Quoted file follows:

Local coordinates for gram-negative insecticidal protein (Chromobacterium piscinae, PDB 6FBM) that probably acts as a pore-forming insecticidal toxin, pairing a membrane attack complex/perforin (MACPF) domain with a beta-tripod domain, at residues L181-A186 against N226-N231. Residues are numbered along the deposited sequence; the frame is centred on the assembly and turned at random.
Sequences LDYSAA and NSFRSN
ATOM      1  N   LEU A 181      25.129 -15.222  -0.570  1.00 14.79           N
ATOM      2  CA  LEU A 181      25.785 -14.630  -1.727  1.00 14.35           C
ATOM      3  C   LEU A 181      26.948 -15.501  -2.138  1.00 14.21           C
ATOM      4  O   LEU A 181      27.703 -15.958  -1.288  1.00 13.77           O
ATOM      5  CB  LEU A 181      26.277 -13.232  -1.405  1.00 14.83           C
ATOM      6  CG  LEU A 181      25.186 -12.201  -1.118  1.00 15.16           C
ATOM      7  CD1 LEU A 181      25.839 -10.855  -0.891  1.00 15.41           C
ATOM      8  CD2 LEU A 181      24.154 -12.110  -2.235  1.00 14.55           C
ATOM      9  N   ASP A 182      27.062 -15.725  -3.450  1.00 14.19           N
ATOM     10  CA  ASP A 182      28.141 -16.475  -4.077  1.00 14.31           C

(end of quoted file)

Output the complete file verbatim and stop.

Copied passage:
Local coordinates for gram-negative insecticidal protein (Chromobacterium piscinae, PDB 6FBM) that probably acts as a pore-forming insecticidal toxin, pairing a membrane attack complex/perforin (MACPF) domain with a beta-tripod domain, at residues L181-A186 against N226-N231. Residues are numbered along the deposited sequence; the frame is centred on the assembly and turned at random.
Sequences LDYSAA and NSFRSN
ATOM      1  N   LEU A 181      25.129 -15.222  -0.570  1.00 14.79           N
ATOM      2  CA  LEU A 181      25.785 -14.630  -1.727  1.00 14.35           C
ATOM      3  C   LEU A 181      26.948 -15.501  -2.138  1.00 14.21           C
ATOM      4  O   LEU A 181      27.703 -15.958  -1.288  1.00 13.77           O
ATOM      5  CB  LEU A 181      26.277 -13.232  -1.405  1.00 14.83           C
ATOM      6  CG  LEU A 181      25.186 -12.201  -1.118  1.00 15.16           C
ATOM      7  CD1 LEU A 181      25.839 -10.855  -0.891  1.00 15.41           C
ATOM      8  CD2 LEU A 181      24.154 -12.110  -2.235  1.00 14.55           C
ATOM      9  N   ASP A 182      27.062 -15.725  -3.450  1.00 14.19           N
ATOM     10  CA  ASP A 182      28.141 -16.475  -4.077  1.00 14.31           C